In addition to squeezing more hours out of the day, there are plenty of other good reasons to resist hitting the snooze button, including increased productivity. One survey found that more than half of Americans say they feel at their best between 5 a.m. and noon. These findings support research from biologist Christopher Randler, who determined that earlier risers are happier and more proactive about goals, too.

If you love the idea of waking up early to get more done, but you just can't seem to will yourself from out under the covers, here are five effective tips that might help you roll out of bed earlier.


If you’re a die-hard night owl, chances are you’re not going to switch to a morning lark overnight. Old habits are hard to break, but they’re less challenging if you approach them realistically.

“Wake up early in increments,” Kelsey Torgerson, a licensed clinical social worker at Compassionate Counseling in St. Louis suggests. “If you normally wake up at 9:00 a.m., set the alarm to 8:30 a.m. for a week, then 8:00 a.m., then 7:30 a.m.”

Waking up three hours earlier can feel like a complete lifestyle change, but taking it 30 minutes at a time will make it a lot easier to actually stick to the plan. Gradually, you’ll become a true morning person, just don’t try to force it to happen overnight.


Your body releases endorphins when you exercise, so jumping on the treadmill or taking a run around the block is a great way to start the day on a high note. Also, according to the National Sleep Foundation, exercising early in the morning can mean you get a better overall sleep at night:

“In fact, people who work out on a treadmill at 7:00 a.m. sleep longer, experience deeper sleep cycles, and spend 75 percent more time in the most reparative stages of slumber than those who exercise at later times that day.”

If you don’t have much time in the morning, an afternoon workout is your second best bet. The Sleep Foundation says aerobic afternoon workouts can help you fall asleep faster and wake up less often throughout the night. “This may be because exercise raises your body’s temperature for about four to five hours,” they report. After that, your body’s core temperature decreases, which encourages it to switch into sleep mode.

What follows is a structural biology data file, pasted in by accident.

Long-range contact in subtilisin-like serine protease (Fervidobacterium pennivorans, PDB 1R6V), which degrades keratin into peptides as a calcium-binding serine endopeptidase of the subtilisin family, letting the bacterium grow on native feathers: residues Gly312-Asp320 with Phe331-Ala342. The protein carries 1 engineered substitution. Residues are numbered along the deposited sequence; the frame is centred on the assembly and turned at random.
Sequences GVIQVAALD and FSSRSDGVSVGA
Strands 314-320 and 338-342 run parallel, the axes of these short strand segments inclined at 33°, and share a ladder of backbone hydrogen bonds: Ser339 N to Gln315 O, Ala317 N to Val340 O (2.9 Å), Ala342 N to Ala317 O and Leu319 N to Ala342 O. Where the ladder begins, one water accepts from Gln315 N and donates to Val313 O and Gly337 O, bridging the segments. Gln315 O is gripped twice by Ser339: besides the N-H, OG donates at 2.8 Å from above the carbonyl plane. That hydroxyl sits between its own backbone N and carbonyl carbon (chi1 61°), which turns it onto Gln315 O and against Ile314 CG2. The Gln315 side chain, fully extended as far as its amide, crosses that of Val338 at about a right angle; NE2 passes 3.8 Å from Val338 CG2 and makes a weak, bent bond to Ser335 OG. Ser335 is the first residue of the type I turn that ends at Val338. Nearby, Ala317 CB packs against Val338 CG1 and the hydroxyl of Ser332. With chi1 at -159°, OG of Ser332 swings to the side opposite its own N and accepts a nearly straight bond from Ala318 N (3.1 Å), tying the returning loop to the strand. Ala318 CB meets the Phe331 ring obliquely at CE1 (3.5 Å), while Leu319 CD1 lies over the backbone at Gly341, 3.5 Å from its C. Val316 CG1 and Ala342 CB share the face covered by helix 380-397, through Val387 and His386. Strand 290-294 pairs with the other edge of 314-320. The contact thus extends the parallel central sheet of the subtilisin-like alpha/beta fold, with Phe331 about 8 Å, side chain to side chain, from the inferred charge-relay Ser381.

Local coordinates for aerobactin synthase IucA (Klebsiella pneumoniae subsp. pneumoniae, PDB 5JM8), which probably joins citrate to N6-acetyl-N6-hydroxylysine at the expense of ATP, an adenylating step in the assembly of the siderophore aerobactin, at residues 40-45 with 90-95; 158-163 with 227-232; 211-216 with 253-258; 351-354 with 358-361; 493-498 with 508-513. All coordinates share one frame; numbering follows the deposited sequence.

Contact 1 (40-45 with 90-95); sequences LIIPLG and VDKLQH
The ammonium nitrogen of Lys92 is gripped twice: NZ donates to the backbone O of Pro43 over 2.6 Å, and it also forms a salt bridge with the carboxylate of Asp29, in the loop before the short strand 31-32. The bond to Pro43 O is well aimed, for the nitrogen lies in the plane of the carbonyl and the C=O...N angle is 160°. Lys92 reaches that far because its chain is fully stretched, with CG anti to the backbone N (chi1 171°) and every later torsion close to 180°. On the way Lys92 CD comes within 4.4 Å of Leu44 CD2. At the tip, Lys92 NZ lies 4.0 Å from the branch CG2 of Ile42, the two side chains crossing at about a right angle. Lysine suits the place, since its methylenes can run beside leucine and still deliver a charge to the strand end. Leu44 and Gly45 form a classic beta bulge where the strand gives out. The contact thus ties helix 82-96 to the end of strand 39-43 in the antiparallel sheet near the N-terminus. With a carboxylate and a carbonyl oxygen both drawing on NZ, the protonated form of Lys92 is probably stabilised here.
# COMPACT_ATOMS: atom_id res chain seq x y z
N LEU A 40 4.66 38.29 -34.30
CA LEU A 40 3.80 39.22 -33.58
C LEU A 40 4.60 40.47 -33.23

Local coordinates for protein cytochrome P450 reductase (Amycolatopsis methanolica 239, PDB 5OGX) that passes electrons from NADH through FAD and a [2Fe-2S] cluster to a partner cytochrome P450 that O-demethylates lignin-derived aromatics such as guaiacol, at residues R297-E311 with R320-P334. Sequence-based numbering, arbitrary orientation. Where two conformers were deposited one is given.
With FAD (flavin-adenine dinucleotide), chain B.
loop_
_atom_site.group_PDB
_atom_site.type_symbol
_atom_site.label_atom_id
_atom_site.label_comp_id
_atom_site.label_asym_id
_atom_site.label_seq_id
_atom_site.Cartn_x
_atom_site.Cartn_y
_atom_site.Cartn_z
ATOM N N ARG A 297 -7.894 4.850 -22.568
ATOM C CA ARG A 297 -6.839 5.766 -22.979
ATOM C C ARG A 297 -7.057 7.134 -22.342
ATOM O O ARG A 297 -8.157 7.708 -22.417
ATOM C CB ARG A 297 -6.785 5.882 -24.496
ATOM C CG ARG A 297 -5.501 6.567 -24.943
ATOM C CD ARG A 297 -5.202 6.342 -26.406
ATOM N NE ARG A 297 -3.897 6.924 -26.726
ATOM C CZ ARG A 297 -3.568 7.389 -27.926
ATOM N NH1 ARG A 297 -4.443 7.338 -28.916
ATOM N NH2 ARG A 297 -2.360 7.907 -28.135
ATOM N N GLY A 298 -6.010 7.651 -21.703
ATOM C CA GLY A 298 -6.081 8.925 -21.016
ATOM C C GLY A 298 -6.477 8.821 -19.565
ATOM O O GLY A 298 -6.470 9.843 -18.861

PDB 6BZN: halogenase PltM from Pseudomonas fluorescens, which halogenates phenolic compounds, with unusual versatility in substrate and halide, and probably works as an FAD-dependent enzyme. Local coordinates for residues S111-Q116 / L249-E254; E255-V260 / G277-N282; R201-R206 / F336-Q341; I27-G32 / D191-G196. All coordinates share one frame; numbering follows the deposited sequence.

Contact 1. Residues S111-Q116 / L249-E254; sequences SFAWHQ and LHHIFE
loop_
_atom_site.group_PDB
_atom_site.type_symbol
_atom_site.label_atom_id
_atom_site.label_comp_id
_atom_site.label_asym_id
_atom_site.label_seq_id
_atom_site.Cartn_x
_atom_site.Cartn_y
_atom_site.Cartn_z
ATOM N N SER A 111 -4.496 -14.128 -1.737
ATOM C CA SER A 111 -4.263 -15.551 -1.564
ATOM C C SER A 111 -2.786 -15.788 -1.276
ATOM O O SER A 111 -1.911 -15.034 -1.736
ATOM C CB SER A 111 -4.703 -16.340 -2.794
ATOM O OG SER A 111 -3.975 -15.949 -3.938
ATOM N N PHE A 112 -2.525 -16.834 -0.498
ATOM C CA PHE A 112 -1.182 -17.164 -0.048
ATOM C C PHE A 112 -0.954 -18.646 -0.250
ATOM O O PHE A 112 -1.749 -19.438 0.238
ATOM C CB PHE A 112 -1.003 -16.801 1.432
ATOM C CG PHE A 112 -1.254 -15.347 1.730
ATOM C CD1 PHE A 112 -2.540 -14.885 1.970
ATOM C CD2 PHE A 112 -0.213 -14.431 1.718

Whether it’s a noisy street or a bright streetlight, your bedroom environment might be making it difficult for you to sleep throughout the night, which can make waking up early challenging, as you haven’t had enough rest. There are, however, a few changes you can make to optimize your room for a good night’s sleep.

“Keep your bedroom neat and tidy,” Dr. Nancy Irwin, a Los Angeles-based doctor of psychology on staff as an expert in sleep hygiene at Seasons Recovery Centers in Malibu, suggests. “Waking up to clutter and chaos only makes it more tempting to crawl back in bed.”

Depending on what needs to be improved, you might consider investing in some slumber-friendly items that can help you sleep through the night, including foam earplugs (make sure to use a vibrating alarm), black-out drapes, light-blocking window decals, and a cooling pillow

Another simple option? Ditch the obnoxious sound of a loud, buzzing alarm.

“One great way to adapt to rising earlier is to have an alarm that is a pleasing sound to you versus an annoying one,” Dr. Irwin says. “There are many choices now, whether on your smartphone or in a radio or a freestanding apparatus.”


Getting up early starts the night before, and there are a few things you should do before hitting the sack at night.

“Set an alarm to fall asleep,” Torgerson says. “Having a set bedtime helps you stay responsible to yourself, instead of letting yourself get caught up in a book or Netflix and avoid going to sleep.”

Torgerson adds that practicing yoga or meditation before bed can help relax your mind and body, too. This way, your mind isn’t bouncing from thought to thought in a flurry before you go to bed. If you find yourself feeling anxious before bed, it might help to write in a journal. This way, you can get these nagging thoughts out of your head and onto paper.

Focus on relaxing at night and stay away from not just exercise, but mentally stimulating activities, too. If watching the news gets your blood boiling, for example, you probably want to turn it off an hour or so before bedtime.


Light has a immense effect on your circadian rhythm—whether it’s the blue light from your phone as you scroll through Instagram, or the bright sunlight of being outdoors on your lunch break. In a study published in the Journal of Clinical Sleep Medicine, scientists compared the sleep quality of 27 subjects who worked in windowless environments with 22 subjects who were exposed to significantly more natural light during the day.

“Workers in windowless environments reported poorer scores than their counterparts on two SF-36 dimensions—role limitation due to physical problems and vitality—as well as poorer overall sleep quality," the study concluded. "Compared to the group without windows, workers with windows at the workplace had more light exposure during the workweek, a trend toward more physical activity, and longer sleep duration as measured by actigraphy.”

Thus, exposing yourself to bright light during the day may actually help you sleep better at night, which will go a long way toward helping you wake up refreshed in the morning.

Conversely, too much blue light can actually disturb your sleep schedule at night. This means you probably want to limit your screen time as your bedtime looms closer.

Finally, once you do get into the habit of waking up earlier, stick to that schedule on the weekends as much as possible. The urge to sleep in is strong, but as Torgerson says, “you won't want your body and brain to reacclimate to sleeping in and snoozing.”